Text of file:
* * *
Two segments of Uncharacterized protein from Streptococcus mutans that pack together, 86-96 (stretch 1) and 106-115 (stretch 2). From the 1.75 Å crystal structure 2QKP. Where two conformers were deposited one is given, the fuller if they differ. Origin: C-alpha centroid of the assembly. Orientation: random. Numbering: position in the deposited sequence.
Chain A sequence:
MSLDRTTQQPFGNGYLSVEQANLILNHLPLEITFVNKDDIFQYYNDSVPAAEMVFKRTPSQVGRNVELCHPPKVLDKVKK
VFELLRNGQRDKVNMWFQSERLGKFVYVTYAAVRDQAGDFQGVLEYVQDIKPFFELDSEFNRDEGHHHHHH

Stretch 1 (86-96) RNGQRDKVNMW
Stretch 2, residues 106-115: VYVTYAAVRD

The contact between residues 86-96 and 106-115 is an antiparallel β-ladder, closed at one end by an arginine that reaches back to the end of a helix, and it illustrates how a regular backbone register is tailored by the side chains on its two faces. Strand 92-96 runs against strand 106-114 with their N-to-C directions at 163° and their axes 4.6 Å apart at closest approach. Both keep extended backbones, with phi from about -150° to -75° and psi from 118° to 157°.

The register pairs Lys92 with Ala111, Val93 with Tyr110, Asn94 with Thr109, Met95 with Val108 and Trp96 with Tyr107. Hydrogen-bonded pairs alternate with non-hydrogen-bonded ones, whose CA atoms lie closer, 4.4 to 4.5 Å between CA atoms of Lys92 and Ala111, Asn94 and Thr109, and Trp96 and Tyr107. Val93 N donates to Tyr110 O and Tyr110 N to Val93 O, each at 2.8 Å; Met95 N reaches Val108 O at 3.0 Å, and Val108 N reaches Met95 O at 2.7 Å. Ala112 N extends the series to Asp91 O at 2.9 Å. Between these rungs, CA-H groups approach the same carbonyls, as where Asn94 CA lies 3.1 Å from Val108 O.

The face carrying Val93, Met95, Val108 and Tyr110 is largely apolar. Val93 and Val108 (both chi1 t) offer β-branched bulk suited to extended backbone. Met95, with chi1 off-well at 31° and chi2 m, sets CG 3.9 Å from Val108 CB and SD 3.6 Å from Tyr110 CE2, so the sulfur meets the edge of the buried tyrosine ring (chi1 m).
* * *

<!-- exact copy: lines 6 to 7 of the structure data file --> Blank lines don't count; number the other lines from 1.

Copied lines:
Stretch 2, residues 106-115: VYVTYAAVRD

The contact between residues 86-96 and 106-115 is an antiparallel β-ladder, closed at one end by an arginine that reaches back to the end of a helix, and it illustrates how a regular backbone register is tailored by the side chains on its two faces. Strand 92-96 runs against strand 106-114 with their N-to-C directions at 163° and their axes 4.6 Å apart at closest approach. Both keep extended backbones, with phi from about -150° to -75° and psi from 118° to 157°.